Surfing

Surf, Gulf of Mexico

Here is one of a young man in the edge of the surf.  Yes, the water really was this color of green.

Waters-Edge

Water’s Edge, Ripples in the Gulf of Mexico

Ripples in the water’s edge are so fun to walk through on a hot day.  It is a momentary work of art.

Taking-Flight

Taking Flight

I followed the bird with my camera, keeping it in focus and forgetting about the background.  This is called panning.  Notice the bird’s back foot.  It took only a few seconds for this bird to start flying.

Today’s assignment (day thirteen) for the Photo101 course was “Moment and Motion.”  Hope you enjoyed these postcards from the beach.  More beach photography is available at http://www.stephaniehalstead.com.  Thanks for taking “A Second Look.”

Day Twelve: Architecture and Monochrome

Pictured here is an external hallway at the Flagler Museum in St. Augustine, Florida.  Notice how the design elements of arches and light fixtures are repeated numerous times.  The symmetry gives both structure and creates beauty.  The eye and brain like repeated elements.

Flagler-Museum-Arches

Arches at Flagler Museum in St. Augustine, Florida

The following text is from the lesson assignment.  It explains it much better than I can, since this type of photography is still very new to me.

“Geometric patterns on skyscrapers to the ironwork on historical buildings, there are many opportunities to capture the beauty and complexity of architecture.

Black and white, or monochrome can be very dramatic!  Black, white, gray, and shades in between interact in dynamic ways.

When we talk about monochrome in photography, we’re referring to images developed or executed in black and white or in varying tones of only one color.

Train your eye to look for architectural elements that translate in black and white: sharp lines and patterns, defined shapes, large surface areas, and a mix of very light and very dark colors.” 

I like to look at these type of images, but rarely shoot them.  Sounds like another opportunity to try something new, to take some risks, to learn and to expand my horizons.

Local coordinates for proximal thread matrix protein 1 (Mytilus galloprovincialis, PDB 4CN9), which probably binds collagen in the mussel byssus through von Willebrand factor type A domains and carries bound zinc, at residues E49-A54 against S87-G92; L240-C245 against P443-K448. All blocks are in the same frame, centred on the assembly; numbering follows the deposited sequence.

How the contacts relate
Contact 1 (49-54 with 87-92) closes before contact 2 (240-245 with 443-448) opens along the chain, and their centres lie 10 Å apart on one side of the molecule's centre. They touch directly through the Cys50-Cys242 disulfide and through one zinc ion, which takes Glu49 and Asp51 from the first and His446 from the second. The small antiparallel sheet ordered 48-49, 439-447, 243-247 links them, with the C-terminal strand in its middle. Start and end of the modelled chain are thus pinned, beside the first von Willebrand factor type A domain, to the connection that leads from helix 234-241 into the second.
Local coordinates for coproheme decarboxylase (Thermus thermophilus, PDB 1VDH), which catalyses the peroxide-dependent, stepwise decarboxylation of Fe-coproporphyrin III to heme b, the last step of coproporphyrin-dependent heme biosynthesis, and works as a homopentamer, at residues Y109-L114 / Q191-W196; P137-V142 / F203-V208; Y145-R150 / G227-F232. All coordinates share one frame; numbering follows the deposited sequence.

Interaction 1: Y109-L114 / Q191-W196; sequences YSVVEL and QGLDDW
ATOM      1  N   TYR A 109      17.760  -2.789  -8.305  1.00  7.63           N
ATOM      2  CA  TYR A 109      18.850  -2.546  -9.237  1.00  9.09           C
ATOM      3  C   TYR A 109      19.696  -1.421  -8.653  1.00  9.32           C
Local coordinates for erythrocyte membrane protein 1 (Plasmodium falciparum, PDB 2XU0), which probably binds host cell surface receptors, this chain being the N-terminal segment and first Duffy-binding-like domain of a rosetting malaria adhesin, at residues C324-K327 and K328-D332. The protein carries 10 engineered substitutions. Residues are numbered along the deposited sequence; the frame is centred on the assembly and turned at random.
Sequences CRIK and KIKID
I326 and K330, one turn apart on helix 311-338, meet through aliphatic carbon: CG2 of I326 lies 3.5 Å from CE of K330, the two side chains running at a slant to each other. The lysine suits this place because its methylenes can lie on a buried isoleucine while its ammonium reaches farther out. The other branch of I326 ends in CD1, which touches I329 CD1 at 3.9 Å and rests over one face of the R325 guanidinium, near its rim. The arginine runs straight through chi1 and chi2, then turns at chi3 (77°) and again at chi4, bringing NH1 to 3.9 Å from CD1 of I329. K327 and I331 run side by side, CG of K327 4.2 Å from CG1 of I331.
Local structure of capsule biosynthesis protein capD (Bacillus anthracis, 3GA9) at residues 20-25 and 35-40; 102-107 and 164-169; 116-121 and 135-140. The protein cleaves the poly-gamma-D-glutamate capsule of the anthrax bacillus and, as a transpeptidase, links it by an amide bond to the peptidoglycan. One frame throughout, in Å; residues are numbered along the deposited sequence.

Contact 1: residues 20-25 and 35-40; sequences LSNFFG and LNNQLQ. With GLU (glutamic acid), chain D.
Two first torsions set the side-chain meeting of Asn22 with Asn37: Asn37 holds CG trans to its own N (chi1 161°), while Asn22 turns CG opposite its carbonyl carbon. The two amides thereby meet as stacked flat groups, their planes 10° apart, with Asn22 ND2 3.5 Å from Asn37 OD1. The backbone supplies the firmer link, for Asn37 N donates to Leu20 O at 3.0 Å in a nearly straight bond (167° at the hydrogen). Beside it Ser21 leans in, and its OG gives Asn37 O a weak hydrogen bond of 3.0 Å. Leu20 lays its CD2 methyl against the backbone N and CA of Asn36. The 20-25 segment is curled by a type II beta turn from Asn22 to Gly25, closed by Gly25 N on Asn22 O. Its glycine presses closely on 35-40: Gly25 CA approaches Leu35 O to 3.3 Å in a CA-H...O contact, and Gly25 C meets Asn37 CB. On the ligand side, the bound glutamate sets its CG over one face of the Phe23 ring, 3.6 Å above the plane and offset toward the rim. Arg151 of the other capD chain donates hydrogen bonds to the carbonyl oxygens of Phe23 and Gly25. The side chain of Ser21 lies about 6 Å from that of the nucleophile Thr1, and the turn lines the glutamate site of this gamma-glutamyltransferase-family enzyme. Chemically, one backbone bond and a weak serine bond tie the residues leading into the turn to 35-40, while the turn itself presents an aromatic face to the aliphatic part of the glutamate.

Thanks for taking “A Second Look”.  http://www.stephaniehalstead.com

“Do One Thing a Day That Scares You”

Sunflower-Pot

Sunflower Pot

I read or heard that advice somewhere last week.  Don’t remember where or even who said it.  Possibly it was Eleanor Roosevelt.

Sometimes, it is doing things I am scared of doing.   More often, it is stepping outside the box of what I am comfortable doing.  It means being proactive and taking risks, some big, some small.

It is stretching and invigorating, at the same time. Some things I try do not turn out well.  Some do.  The results are often a surprise.

Day Eleven in Photo101 class was to shoot an image with a pop of color.  Instructors challenged us to choose one bold color against a neutral background, instead of several colors competing for attention in a scene.

I do so enjoy colors, lots of them, and usually together!  Neutral backgrounds are not what I gravitate toward. The exception would be when I use a black velvet background to make the colors and details of a flower “pop”.

Decided to try something different for this sunflower.  The flower pot I bought at a yard sale.  Love all the texture in it.  Paler background, more texture, and fewer colors, not my usual flower photo.  Glad I tried something new!

Thanks for taking “A Second Look”.  More images available at http://www.stephaniehalstead.com.

Two Faces, Two Different Lights

Mystery-Lady

Mystery Lady

Photography means “drawing with light”.

Whenever you or I snap a photo with our phone, camera or tablet, we use and record light to create an image.

A photograph can create a certain mood.  It can communicate an idea transcending its subject.

It has been a busy week, so I decided to combine assignments for Days 9 and 10 of the Photo101 WordPress course.  I wanted to share two images of the same person.  One person, but two different faces shown. The combination of the two in one post shows the difference the type and quality of lighting makes.  The mood of each photo is very different.

The black and white “Mystery Lady” image captures a sense of mystery (day 10).

Sunshine-Girl

Sunshine Girl

Day nine’s assignment was to make an image that showed warmth.

The second image, “Sunshine Girl” was taken outside in the bright sunlight.  The model held a reflector to bounce light onto her face.  Without the reflector her face would have been in deep shadows. The sun was high overhead and the day was very bright.

Thanks for taking “A Second Look”.  More images available at http://www.stephaniehalstead.com.